There aren’t many +4% GSPC days when bond yields go down, “current conditions” notwithstanding.

  2. 2 JP Koning December 4, 2011 at 4:28 pm

    Hi David,

    I much enjoy this post – I think we share the same interest in the interaction between inflation and asset prices. The only problem here is the one that we talked about in a previous post (Unpleasant Fisherian Arithmetic) concerning the liquidity premium that assets carry. The reason for the rising TIPS spread could be (though not necessarily must be) that the liquidity premium on treasuries is shrinking relative to that of TIPS, and therefore TIPS are rising in price relative to Treasuries. This makes it hard to pass judgment on the hypothetical rate of return on capital.

    Anyways, you have already commented on this problem in your paper: “One possible cause of distortion in the yield on TIPS bonds and in the TIPS spread during the autumn 2008 financial crisis is that the yield on conventional Treasuries was depressed because of a liquidity premium. Even though the ex ante real interest rate was likely negative, because TIPS bonds were perceived as much less liquid than conventional Treasuries, TIPS bonds could not be sold unless they were discounted, so that their yields rose well above the (unobservable) ex ante real rate on holding real assets.”

    We were talking in the comments of the “Unpleasant Fisherian Arithmetic” post about how one could measure liquidity. I thought a bit about this. If there were a market for financial products, say options, that managed to price the pure value of an underlying asset’s liquidity premium, then you would be able to measure the value that the market placed on assets’ relative liquidity premiums and, from there, get a better idea for what portion of an assets total return is provided by an own-rate and what is provided by a liquidity premium. These sort of financial assets don’t exist, but if they did they would probably be sort of like credit-default swaps… more like liquidity-guarantee swaps.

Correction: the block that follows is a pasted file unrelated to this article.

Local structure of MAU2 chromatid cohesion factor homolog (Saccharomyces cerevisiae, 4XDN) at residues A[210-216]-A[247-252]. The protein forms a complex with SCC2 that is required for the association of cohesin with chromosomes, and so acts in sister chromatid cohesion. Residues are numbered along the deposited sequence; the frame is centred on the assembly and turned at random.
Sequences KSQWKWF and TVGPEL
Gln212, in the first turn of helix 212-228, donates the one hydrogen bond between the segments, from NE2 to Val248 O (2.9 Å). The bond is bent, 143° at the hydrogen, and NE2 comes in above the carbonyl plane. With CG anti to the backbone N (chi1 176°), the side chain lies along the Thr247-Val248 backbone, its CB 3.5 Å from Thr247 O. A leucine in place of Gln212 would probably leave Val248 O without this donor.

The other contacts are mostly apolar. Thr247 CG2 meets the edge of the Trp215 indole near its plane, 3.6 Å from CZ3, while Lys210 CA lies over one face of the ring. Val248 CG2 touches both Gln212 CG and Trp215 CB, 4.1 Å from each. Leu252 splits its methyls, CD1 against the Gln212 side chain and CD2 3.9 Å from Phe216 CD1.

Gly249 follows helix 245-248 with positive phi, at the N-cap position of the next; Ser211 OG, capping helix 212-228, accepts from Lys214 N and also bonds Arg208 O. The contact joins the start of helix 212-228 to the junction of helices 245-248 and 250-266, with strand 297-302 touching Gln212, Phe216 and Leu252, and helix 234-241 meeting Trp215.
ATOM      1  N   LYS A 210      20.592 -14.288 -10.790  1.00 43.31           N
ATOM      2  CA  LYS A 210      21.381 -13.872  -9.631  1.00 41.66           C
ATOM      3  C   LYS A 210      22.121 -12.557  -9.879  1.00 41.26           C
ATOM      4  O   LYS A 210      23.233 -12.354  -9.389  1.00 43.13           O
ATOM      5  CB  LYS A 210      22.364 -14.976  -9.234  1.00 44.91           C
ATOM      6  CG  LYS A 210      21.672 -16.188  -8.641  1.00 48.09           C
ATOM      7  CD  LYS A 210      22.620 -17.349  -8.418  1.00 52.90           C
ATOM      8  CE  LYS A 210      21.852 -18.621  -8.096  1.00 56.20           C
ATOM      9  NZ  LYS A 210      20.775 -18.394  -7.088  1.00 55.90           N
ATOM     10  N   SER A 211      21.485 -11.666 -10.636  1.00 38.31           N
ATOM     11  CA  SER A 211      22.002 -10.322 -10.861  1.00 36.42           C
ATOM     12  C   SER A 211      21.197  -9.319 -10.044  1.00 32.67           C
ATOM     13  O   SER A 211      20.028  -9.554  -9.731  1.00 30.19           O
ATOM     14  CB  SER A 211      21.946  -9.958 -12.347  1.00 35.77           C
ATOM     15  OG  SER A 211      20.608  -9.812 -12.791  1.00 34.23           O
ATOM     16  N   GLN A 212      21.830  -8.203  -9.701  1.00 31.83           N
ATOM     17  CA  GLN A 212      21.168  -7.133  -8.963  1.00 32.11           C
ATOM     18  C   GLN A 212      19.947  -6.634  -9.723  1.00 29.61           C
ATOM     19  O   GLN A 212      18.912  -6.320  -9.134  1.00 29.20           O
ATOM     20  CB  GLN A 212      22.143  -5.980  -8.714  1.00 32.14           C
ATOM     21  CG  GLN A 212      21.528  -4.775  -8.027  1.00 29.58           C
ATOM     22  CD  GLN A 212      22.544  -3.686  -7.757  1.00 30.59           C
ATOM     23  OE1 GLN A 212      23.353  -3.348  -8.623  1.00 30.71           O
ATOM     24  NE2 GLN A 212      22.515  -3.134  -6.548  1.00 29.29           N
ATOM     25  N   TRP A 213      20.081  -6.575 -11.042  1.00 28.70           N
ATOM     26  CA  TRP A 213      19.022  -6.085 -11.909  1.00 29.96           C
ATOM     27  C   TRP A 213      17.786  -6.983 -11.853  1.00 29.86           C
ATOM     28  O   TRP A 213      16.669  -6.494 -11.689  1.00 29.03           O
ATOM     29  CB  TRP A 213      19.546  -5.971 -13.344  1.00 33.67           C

3. 3 David Glasner December 4, 2011 at 8:44 pm

    KH, There aren’t many +4% GSPC days period.

    JK, Have you looked at how the Cleveland Fed tries to extract the inflation expectation from the TIPS spread?

  4. 4 JP Koning December 5, 2011 at 8:14 am

    I looked at it this morning. It seems to me that the Cleveland Fed is using alternative measures to extract inflation expecations given the problems posed by illiquidity in TIPS markets. They are including the inflation swaps market. In an inflation swap, one party pays a fixed interest rate, the other pays the inflation rate.

    Apparently swap markets didn’t suffer as much as TIPS markets did from liquidity problems in 2008, and for that reason the Cleveland Fed is using swap rates as one of their main indicators of inflation expectations.

    That being said, swaps are still traded contracts and bear some sort of liquidity premium, so it is still empirically impossible to back out a real rate without knowing what that premium is.

    For your records, here is the quote page for the 2 year USD dollar inflation swap spread: http://www.bloomberg.com/apps/quote?ticker=USSWIT5:IND

    The Cleveland Fed discuss their methodology here. http://www.clevelandfed.org/research/workpaper/2011/wp1107.pdf

  5. 5 David Glasner December 5, 2011 at 2:20 pm

    JP, Thanks, I’ve been following the Bloomberg quotes for 2-year inflation expectations for quite awhile without realizing that they were based on swaps.


  1. 1 Charles Schwab Almost Gets It Right « Uneasy Money Trackback on February 6, 2012 at 6:23 pm
  2. 2 Inflation Expectations Are Falling; Run for Cover « Uneasy Money Trackback on May 14, 2012 at 7:51 pm

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About Me

David Glasner
Washington, DC

I am an economist at the Federal Trade Commission. Nothing that you read on this blog necessarily reflects the views of the FTC or the individual commissioners. Although I work at the FTC as an antitrust economist, most of my research and writing has been on monetary economics and policy and the history of monetary theory. In my book Free Banking and Monetary Reform, I argued for a non-Monetarist non-Keynesian approach to monetary policy, based on a theory of a competitive supply of money. Over the years, I have become increasingly impressed by the similarities between my approach and that of R. G. Hawtrey and hope to bring Hawtrey's unduly neglected contributions to the attention of a wider audience.